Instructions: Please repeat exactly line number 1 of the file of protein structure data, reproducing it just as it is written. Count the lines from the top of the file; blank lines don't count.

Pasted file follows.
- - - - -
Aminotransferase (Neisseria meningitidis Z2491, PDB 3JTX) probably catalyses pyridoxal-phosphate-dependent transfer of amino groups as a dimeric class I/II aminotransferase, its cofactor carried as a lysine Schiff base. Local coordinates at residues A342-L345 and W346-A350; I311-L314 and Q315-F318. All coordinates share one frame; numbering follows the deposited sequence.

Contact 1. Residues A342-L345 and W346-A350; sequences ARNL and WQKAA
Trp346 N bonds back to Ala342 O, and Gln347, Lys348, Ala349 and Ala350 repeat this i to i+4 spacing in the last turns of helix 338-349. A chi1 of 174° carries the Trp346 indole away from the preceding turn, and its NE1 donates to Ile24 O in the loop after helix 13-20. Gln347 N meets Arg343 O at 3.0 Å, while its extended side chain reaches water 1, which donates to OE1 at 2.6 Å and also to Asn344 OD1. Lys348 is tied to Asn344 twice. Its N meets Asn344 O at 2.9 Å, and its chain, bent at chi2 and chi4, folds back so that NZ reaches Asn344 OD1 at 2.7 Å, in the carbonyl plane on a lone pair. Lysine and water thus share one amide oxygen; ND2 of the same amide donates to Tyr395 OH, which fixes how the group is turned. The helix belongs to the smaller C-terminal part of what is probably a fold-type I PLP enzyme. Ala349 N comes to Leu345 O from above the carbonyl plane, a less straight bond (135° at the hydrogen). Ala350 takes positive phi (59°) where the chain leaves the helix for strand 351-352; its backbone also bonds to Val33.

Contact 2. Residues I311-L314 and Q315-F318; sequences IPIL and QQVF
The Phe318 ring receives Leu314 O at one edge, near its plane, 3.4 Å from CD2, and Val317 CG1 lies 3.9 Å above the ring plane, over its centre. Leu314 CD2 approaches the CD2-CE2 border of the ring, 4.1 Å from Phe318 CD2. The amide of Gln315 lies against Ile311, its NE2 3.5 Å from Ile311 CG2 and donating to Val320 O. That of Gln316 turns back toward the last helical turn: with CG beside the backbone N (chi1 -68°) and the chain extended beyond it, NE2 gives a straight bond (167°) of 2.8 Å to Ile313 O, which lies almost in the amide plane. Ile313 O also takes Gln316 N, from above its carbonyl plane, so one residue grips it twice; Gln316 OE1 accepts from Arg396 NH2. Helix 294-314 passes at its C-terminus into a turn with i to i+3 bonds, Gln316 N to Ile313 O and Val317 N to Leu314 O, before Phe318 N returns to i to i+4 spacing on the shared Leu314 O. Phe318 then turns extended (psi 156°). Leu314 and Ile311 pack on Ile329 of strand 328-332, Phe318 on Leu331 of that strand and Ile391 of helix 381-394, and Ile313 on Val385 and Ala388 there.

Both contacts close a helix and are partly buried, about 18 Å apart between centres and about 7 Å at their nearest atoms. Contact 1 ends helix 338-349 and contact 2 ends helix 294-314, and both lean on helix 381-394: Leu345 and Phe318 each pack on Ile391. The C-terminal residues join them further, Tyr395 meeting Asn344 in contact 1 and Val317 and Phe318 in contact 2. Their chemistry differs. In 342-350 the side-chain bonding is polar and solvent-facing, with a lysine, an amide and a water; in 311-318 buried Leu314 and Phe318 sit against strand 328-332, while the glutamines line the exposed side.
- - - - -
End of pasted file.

Aminotransferase (Neisseria meningitidis Z2491, PDB 3JTX) probably catalyses pyridoxal-phosphate-dependent transfer of amino groups as a dimeric class I/II aminotransferase, its cofactor carried as a lysine Schiff base. Local coordinates at residues A342-L345 and W346-A350; I311-L314 and Q315-F318. All coordinates share one frame; numbering follows the deposited sequence.